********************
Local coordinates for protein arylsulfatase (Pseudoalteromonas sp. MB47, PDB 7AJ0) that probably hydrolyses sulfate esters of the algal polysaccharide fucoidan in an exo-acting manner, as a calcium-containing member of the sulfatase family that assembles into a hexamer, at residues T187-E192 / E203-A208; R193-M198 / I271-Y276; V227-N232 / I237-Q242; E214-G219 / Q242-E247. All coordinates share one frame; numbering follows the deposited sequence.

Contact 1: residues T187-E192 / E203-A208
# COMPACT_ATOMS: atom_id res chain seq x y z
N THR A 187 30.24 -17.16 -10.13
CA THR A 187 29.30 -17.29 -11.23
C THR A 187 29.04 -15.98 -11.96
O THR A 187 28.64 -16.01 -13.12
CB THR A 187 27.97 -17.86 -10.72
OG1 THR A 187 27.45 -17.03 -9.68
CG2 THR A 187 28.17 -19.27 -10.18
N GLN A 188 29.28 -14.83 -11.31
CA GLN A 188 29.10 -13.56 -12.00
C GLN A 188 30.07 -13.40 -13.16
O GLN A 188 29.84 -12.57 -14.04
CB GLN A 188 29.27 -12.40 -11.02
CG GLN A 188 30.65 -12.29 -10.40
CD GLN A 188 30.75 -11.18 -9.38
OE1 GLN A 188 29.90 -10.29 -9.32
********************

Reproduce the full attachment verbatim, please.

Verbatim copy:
Local coordinates for protein arylsulfatase (Pseudoalteromonas sp. MB47, PDB 7AJ0) that probably hydrolyses sulfate esters of the algal polysaccharide fucoidan in an exo-acting manner, as a calcium-containing member of the sulfatase family that assembles into a hexamer, at residues T187-E192 / E203-A208; R193-M198 / I271-Y276; V227-N232 / I237-Q242; E214-G219 / Q242-E247. All coordinates share one frame; numbering follows the deposited sequence.

Contact 1: residues T187-E192 / E203-A208
# COMPACT_ATOMS: atom_id res chain seq x y z
N THR A 187 30.24 -17.16 -10.13
CA THR A 187 29.30 -17.29 -11.23
C THR A 187 29.04 -15.98 -11.96
O THR A 187 28.64 -16.01 -13.12
CB THR A 187 27.97 -17.86 -10.72
OG1 THR A 187 27.45 -17.03 -9.68
CG2 THR A 187 28.17 -19.27 -10.18
N GLN A 188 29.28 -14.83 -11.31
CA GLN A 188 29.10 -13.56 -12.00
C GLN A 188 30.07 -13.40 -13.16
O GLN A 188 29.84 -12.57 -14.04
CB GLN A 188 29.27 -12.40 -11.02
CG GLN A 188 30.65 -12.29 -10.40
CD GLN A 188 30.75 -11.18 -9.38
OE1 GLN A 188 29.90 -10.29 -9.32